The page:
"The most common changes employers are making involve 'take-aways,' such as raising premium contributions and increasing cost-sharing provisions," said the study of health-care benefits, released this week by Foster Higgins, an international employee benefits consulting firm based in New York.

Nearly half of the 1,380 employers surveyed either have raised retiree contributions or plan to do so by 1993. Others have tightened eligibility requirements. And 3 percent of the respondents have ended coverage for future retirees altogether.

According to the study, the cost of retiree medical plans in 1991 averaged $2,486 per retiree, 9.3 percent more than in 1990.

Bell Atlantic wants its future retirees pay up to 50 percent of increased health-care costs. Those costs have historically been covered by the company, which currently lists 41,800 retirees on its books.

The unions contend Bell Atlantic is trying to break an unwritten promise to workers that was made long before the company was spun off from American Telephone & Telegraph Co. in 1984.

"Our feeling is that, over the years, workers have worked very hard to win employee-paid benefits," said Gaye Mack Williams, a CWA spokeswoman. "Once they are retired and on a fixed income, it becomes very important that they not be required to pay, and for the company not to go back on that promise."

Just ask Charlie "Boots" Buttiglieri, 40, executive vice president of CWA Local 2101 in Baltimore and a 21-year veteran of the telephone company.

Mr. Buttiglieri joined up when the telephone company was a monopoly -- and the promise of post-retirement care was guaranteed. Like other longtime workers, Mr. Buttiglieri is alarmed that Bell Atlantic would even consider asking retirees to pay so much of their health-care costs.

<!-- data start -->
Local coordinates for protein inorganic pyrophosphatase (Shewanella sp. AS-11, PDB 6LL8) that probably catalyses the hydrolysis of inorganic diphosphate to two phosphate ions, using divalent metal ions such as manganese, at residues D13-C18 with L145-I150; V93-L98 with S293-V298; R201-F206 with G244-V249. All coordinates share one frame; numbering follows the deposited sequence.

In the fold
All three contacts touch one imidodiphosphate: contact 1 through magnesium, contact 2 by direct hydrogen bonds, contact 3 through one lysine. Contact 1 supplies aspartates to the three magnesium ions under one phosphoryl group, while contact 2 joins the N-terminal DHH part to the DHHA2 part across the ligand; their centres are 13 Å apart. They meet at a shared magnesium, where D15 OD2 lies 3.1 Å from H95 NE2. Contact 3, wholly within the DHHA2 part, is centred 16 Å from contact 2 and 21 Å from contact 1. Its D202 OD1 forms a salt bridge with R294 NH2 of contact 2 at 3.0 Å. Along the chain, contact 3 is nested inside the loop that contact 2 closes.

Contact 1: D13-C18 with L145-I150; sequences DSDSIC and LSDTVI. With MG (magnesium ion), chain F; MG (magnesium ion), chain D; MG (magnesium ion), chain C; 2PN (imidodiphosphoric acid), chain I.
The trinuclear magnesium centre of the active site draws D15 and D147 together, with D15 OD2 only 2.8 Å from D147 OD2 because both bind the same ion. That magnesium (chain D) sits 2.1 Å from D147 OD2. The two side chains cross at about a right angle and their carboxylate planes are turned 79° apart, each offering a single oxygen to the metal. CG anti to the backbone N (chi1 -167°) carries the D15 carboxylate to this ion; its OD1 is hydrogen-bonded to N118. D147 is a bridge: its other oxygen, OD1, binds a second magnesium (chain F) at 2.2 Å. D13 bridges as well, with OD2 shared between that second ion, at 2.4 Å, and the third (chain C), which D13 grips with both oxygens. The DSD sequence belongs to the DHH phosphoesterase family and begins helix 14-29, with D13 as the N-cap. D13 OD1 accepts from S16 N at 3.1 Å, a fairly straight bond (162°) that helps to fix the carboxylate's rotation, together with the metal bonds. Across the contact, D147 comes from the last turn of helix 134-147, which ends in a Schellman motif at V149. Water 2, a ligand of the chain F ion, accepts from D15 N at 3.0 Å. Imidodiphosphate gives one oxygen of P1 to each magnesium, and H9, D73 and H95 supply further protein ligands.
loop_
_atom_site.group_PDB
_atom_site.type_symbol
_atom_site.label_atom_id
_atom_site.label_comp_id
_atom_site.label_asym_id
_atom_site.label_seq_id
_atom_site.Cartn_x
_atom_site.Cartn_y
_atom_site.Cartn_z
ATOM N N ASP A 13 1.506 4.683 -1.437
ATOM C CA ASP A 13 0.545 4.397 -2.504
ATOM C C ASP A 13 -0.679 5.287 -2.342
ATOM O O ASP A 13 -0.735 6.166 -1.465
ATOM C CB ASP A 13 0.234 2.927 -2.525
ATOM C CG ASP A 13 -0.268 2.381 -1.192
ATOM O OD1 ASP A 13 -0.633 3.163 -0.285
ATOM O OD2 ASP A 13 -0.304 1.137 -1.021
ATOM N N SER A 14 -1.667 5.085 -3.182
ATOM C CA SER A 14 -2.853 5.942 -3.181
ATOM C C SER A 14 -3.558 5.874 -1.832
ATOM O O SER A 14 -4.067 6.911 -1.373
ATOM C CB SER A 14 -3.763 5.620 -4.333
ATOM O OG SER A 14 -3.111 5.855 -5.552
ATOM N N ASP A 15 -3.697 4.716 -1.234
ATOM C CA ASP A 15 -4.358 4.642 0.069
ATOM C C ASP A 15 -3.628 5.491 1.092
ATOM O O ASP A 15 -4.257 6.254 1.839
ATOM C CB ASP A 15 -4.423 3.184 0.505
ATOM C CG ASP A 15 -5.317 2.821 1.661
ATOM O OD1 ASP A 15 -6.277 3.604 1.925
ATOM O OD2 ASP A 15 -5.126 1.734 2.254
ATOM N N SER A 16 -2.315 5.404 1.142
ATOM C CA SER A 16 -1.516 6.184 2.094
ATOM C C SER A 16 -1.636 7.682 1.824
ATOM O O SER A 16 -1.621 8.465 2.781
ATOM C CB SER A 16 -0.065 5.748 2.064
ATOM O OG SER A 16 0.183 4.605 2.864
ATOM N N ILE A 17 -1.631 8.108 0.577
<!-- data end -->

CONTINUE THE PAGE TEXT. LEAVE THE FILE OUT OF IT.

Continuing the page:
"The way they're talking, I'm afraid that by the time I get out of here I'd wind up signing over my entire pension check to the company every month," said Mr. Buttiglieri, who won't be eligible for retirement for 15 years.

Companies faced with the burden of retiree health care, meanwhile, continue to look for ways to hold down costs. Some, such as BG&E;, have injected some creativity into the process. But even BG&E; acknowledges that the days of guaranteed retiree benefits are gone.

"This is our policy now, but there is no commitment to do that [provide retiree health care] in the future," Ms. Johnston said.

Talks to resume

Talks between Bell Atlantic Corp. and two labor unions representing 52,000 workers were scheduled to resume at 11 a.m. today. Talks were discontinued Monday night. The Communications Workers of America, which represents about 40,000 workers -- 8,500 in Maryland -- and the International Brotherhood of Electrical Workers, which represents about 12,000 Bell Atlantic workers, have been talking with Bell Atlantic to try to agree on terms for a new three-year contract since mid-June. Unionized employees are working under terms of the old contract, which was scheduled to expire Aug. 8.